If you're lucky you might be able to see wheat against a backdrop of one of Biei's famous trees! Here you can see the Tree of Ken & Mary in the distance.
The way that Biei's wheat changes colour is also part of its charm.
Wheat sown in autumn (left) and wheat sown in spring (right) really highlight how much the colour changes!
Charming Beyond Harvest
Come the end of July, the wheat is ready for harvest. You might think that the charms of Biei's wheat stop with the harvest, but you'd be wrong!
What are these mysterious objects that appear in late July?
What are these roly-poly things? These are wheat hay bales!
When it is time for harvest, Biei's farmers use enormous combine harvesters to cut the wheat. The machine threshes the stems, removing only the grains from the ear of the wheat and deposits the threshed stems behind it.
A combine harvester sets off
After leaving them to dry out for a couple of days, the farmers then use a tractor and a special machine to gather the discarded stems into a round shape, creating hay bales! These are taken away and put in storage, the dry, warm hay being used as bedding for Biei's livestock.
Ready to be taken away!
They are only visible on the hills for a short period from late July through August, but there is just something so charming about the sight of these cute, round shapes accenting the gentle curve of Biei's hills. So even after the harvest, the wheat continues to give us charming scenery in the form of hay bales!
Even though they are only made of hay, they weigh about 300kg!
It's not just about looks!
“But when the hay bales are gone and the wheat fields are empty, there surely can't possibly be any more charm left in Biei's wheat fields?”
That's not quite true. After we have enjoyed the visual charms of Biei's wheat, we can enjoy their charm from a more gastronomic perspective…
Biei's wheat is sent far and wide across Japan and used for various purposes, including flour! Across the hills, a number of Biei's bakeries and cafes use Biei flour to make delicious treats for their patrons. There is an expression in Japanese—“hana yori dango”—which literally means “dumplings over flowers” but its closest English equivalent is probably “substance is more important than style”. Many will agree that this is true of Biei's wheat—more so than being there for our visual enjoyment, it is only when it becomes food for our rumbling bellies that we can truly appreciate it!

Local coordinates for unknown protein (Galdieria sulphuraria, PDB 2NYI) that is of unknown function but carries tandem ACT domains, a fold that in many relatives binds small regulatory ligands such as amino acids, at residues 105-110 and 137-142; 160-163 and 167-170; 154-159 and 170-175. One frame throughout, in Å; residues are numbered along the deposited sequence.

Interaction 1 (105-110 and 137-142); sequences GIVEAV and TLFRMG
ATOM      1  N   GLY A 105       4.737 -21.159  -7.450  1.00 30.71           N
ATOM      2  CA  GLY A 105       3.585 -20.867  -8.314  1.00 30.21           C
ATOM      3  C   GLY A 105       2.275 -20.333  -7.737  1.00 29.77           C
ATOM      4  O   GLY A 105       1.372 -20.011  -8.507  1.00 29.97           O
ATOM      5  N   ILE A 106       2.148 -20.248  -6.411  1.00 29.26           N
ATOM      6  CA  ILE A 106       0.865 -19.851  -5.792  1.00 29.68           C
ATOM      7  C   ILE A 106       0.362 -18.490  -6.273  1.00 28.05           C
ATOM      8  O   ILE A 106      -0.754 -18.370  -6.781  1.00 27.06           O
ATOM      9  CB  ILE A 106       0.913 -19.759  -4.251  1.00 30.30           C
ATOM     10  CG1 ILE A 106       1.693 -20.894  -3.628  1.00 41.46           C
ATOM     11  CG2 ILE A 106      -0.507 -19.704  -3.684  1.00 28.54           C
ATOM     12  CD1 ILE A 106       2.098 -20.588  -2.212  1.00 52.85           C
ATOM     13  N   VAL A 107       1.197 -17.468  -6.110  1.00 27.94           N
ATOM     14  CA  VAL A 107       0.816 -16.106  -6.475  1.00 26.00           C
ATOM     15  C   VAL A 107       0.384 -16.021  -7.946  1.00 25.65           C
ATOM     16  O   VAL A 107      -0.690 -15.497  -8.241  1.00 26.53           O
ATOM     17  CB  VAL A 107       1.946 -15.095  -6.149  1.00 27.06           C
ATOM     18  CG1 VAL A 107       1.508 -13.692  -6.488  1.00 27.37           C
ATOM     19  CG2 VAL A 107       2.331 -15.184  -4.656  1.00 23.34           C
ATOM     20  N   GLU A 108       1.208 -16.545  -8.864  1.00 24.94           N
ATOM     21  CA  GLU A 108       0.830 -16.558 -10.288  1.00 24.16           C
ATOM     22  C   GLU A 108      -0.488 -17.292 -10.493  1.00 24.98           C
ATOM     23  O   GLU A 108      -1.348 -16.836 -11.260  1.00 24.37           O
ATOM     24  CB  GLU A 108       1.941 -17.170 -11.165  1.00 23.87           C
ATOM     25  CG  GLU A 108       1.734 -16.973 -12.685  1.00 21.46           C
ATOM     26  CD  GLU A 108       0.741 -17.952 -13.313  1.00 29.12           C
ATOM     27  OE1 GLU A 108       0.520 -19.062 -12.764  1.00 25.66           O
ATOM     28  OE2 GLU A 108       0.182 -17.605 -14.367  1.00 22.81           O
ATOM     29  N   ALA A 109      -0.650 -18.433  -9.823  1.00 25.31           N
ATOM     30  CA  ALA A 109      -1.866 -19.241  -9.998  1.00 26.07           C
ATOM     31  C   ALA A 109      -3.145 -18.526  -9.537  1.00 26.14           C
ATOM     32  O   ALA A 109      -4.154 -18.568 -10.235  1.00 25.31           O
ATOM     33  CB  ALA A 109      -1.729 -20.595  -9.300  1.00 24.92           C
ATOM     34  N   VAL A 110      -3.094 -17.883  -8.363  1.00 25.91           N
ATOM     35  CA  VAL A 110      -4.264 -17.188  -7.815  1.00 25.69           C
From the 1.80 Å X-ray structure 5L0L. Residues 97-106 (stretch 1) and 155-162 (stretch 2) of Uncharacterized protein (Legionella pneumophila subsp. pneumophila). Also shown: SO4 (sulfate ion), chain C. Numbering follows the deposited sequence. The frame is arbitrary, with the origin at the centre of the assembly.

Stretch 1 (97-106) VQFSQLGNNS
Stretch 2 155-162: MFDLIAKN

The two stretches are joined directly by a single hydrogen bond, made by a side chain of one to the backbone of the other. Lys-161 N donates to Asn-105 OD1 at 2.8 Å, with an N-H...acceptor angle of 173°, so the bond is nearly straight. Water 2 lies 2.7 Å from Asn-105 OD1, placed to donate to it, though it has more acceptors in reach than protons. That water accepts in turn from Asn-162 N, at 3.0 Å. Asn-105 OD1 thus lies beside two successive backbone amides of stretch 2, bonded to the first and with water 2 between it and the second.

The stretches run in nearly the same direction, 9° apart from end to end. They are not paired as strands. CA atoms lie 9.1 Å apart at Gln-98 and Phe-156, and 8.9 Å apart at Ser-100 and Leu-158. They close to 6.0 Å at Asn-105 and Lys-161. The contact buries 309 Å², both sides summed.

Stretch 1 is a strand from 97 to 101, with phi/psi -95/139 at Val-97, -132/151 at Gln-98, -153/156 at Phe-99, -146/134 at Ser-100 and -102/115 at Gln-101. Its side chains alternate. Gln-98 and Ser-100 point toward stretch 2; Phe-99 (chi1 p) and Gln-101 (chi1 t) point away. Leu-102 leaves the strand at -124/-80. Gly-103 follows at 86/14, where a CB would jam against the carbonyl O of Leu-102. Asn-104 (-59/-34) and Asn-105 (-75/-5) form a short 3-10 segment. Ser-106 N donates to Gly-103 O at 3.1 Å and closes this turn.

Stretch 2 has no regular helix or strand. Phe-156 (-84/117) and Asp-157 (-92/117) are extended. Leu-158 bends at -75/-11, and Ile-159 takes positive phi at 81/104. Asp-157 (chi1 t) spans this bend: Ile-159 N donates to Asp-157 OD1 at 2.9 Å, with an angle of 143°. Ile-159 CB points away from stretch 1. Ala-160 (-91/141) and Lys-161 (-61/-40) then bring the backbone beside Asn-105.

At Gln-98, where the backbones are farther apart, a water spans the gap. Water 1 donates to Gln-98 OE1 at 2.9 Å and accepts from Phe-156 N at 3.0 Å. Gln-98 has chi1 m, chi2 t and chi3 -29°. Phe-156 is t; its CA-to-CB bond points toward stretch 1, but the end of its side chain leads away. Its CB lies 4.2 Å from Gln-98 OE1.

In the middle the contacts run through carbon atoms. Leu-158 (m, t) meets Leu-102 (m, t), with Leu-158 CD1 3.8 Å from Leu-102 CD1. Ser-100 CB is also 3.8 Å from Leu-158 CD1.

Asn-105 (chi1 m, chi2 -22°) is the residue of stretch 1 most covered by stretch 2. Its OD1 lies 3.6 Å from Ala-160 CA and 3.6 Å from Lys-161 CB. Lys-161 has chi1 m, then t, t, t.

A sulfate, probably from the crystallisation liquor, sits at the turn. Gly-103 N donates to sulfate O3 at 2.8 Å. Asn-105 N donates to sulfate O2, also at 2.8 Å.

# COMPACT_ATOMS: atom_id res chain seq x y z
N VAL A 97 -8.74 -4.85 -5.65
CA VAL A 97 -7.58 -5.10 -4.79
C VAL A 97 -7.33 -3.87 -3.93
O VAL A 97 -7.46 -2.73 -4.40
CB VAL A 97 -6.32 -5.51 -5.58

If you would like to experience the taste of Biei wheat for yourself, then we recommend you visit one of the following bakeries, all of which use Biei wheat flour.
- 1-5-50 Bibaushi-minami Biei Kamikawa-gun Hokkaido
- Opening Hours
- 10:00 ~ 15:00
- Closure Days
- Nov & Apr : Sunday & Monday
Dec - Mar : Sun - Tues
May - Oct: Sundays
- Hokuei Komugi no Oka, Hokuei Dai 2, Biei-cho, Kamikawa-gun, Hokkaido
- Opening Hours
- Apr - Oct : 10:00 until sold out
Nov - Dec : 11:00 until sold out
- Closure Days
- Apr - Oct : Tuesdays
- Nov -Dec : Monday to Thursday
- Closed Jan - Mar
- Oomura,Ookubokyousei Biei-cho, Kamikawa-gun, Hokkaido
- Opening Hours
- Apr - Sep: 09:00 - 17:00
Oct - Mar: 09:00 - 16:00
- Closure Days
- July & Aug : Wednesdays
- Apr - Jun, Sep & Oct : Wednesdays & Thursdays
- Nov ~ Mar : Monday - Friday
Wheat Harvesting on a Biei Hill and Bread Made with Biei Wheat
- June ~ End of July
- Approx. 2 hours
- Adult (Age 12 and above)：5,000yen
Children (Age 11 and below)：4,500yen